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Curr Genet. 1996 May;29(6):503-10.

Expression of functional HIV-1 integrase in the yeast Saccharomyces cerevisiae leads to the emergence of a lethal phenotype: potential use for inhibitor screening.

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IBGC-CNRS, Laboratoire de Réplication et Expression des Génomes Eucaryotes et Rétroviraux, 1 rue Camille St Saëns, F-33077 Bordeaux-Cedex, France.


The integrase of the human immunodeficiency virus type 1 (HIV-1) has been expressed in yeast in order to investigate its potential lethal effect mediated by DNA damage. To this end, we have constructed an expression plasmid containing the retroviral integrase gene under the control of the inducible promotor ADH2/GAPDH which is regulated by the glucose concentration of the medium. Haploid yeast strain W303-1A did not appear to be clearly sensitive to HIV-1 integrase expression. However, disruption of the RAD 52 gene, which is involved in the repair of double-strand DNA breaks, strongly increased the deleterious effects of the retroviral enzyme in this yeast strain. The diploid strain constructed with W303-1A and an isogenic strain of the opposite mating type also showed a strong sensitivity to the HIV-1 integrase. Under yeast culture conditions allowing moderate integrase synthesis, the deleterious effect was totally abolished by missense integrase mutations, which are known to abolish HIV-1 integrase activities in vitro. We conclude that the lethal phenotype due to HIV-1 integrase expression in yeast may be closely related to the HIV-1 integration reaction in infected human cells, and that yeast may be a useful tool to study the HIV-1 integration process and to screen drugs capable of inhibiting HIV-1 integration in vivo.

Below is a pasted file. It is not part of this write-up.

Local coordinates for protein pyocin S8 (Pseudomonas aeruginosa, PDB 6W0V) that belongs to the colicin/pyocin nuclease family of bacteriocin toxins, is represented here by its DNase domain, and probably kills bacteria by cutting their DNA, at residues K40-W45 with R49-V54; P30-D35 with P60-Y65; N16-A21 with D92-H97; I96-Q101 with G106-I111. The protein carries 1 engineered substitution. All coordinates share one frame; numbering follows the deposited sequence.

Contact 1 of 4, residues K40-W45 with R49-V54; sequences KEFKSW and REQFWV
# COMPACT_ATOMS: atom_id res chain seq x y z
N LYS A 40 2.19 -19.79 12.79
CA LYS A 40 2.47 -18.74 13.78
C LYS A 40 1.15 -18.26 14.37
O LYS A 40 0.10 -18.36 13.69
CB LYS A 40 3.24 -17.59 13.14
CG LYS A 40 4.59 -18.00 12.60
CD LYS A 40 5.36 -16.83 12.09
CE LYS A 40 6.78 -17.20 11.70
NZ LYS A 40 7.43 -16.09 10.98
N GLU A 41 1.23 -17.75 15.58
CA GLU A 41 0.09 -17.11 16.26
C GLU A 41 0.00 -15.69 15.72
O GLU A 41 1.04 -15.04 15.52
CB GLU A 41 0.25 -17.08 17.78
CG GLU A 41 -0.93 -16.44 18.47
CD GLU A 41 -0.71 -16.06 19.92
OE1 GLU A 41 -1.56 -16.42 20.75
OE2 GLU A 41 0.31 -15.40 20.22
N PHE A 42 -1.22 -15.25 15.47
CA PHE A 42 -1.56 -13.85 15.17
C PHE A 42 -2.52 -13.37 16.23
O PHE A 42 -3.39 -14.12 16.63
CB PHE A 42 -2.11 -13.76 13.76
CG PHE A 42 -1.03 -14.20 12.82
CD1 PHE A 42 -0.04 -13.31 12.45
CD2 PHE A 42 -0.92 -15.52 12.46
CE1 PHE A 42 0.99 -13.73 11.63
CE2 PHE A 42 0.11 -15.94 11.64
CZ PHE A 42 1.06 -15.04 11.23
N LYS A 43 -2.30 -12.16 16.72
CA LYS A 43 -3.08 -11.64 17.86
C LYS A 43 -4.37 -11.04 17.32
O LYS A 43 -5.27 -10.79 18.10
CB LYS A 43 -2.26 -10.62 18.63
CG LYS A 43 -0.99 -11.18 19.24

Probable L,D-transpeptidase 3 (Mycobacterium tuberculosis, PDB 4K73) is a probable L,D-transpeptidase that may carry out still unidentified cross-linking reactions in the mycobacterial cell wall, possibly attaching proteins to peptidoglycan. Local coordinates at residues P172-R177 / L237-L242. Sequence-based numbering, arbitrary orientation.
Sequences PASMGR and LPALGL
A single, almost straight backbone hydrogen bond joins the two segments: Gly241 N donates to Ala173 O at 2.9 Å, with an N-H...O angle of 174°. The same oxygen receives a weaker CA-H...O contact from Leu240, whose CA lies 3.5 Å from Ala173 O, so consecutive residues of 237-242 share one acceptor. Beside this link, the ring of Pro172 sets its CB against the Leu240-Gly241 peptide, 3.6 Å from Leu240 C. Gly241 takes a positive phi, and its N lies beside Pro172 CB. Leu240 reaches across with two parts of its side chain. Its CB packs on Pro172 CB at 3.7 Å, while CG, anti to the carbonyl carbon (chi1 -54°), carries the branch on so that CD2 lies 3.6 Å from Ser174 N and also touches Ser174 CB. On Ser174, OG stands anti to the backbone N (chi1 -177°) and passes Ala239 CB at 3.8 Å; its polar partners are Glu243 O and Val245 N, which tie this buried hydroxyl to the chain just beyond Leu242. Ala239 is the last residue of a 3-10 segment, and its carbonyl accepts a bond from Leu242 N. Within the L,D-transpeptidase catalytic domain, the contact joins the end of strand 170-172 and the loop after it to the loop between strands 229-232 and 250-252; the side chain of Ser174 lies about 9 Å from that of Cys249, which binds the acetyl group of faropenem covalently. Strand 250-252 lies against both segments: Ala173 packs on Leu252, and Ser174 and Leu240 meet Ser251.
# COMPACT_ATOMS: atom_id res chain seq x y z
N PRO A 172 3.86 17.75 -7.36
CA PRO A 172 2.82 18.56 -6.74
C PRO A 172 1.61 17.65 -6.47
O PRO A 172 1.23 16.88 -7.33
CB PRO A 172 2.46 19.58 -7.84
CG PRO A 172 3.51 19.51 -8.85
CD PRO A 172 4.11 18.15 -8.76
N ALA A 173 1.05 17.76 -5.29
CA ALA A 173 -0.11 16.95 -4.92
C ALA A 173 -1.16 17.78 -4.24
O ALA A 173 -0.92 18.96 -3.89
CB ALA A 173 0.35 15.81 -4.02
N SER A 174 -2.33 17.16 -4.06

[Indexed for MEDLINE]

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